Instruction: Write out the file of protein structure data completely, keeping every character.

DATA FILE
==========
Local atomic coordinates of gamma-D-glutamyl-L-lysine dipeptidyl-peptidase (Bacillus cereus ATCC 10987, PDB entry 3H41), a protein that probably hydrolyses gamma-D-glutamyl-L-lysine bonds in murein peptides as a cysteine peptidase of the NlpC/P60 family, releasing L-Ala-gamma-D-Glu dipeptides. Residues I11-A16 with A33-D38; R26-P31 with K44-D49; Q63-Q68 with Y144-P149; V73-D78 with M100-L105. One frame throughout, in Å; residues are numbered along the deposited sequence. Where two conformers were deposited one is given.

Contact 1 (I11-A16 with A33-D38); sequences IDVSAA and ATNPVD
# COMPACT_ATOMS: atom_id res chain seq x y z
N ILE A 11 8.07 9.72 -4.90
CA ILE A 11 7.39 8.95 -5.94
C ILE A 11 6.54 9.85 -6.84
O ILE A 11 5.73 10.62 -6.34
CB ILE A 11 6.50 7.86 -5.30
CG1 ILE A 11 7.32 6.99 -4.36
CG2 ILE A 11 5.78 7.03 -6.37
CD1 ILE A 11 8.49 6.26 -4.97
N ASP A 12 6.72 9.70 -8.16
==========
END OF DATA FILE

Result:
Local atomic coordinates of gamma-D-glutamyl-L-lysine dipeptidyl-peptidase (Bacillus cereus ATCC 10987, PDB entry 3H41), a protein that probably hydrolyses gamma-D-glutamyl-L-lysine bonds in murein peptides as a cysteine peptidase of the NlpC/P60 family, releasing L-Ala-gamma-D-Glu dipeptides. Residues I11-A16 with A33-D38; R26-P31 with K44-D49; Q63-Q68 with Y144-P149; V73-D78 with M100-L105. One frame throughout, in Å; residues are numbered along the deposited sequence. Where two conformers were deposited one is given.

Contact 1 (I11-A16 with A33-D38); sequences IDVSAA and ATNPVD
# COMPACT_ATOMS: atom_id res chain seq x y z
N ILE A 11 8.07 9.72 -4.90
CA ILE A 11 7.39 8.95 -5.94
C ILE A 11 6.54 9.85 -6.84
O ILE A 11 5.73 10.62 -6.34
CB ILE A 11 6.50 7.86 -5.30
CG1 ILE A 11 7.32 6.99 -4.36
CG2 ILE A 11 5.78 7.03 -6.37
CD1 ILE A 11 8.49 6.26 -4.97
N ASP A 12 6.72 9.70 -8.16